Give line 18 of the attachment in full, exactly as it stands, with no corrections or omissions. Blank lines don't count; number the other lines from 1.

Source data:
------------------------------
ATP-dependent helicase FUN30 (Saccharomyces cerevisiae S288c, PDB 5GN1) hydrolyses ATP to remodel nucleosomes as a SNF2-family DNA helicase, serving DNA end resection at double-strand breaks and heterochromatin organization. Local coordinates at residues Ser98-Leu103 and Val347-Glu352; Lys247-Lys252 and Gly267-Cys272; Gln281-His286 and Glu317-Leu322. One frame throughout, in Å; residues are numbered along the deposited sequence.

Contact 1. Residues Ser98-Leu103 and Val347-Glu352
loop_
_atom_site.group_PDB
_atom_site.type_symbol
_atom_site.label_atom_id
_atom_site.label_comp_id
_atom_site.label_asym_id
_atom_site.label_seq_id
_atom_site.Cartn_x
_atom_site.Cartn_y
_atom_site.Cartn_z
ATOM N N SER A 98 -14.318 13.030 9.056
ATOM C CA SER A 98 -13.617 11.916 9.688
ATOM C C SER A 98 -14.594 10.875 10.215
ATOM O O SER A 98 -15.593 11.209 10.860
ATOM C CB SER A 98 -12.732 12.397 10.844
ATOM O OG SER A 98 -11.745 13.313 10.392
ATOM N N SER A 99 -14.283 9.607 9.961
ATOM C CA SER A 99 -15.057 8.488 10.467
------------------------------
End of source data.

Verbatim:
ATOM O OG SER A 98 -11.745 13.313 10.392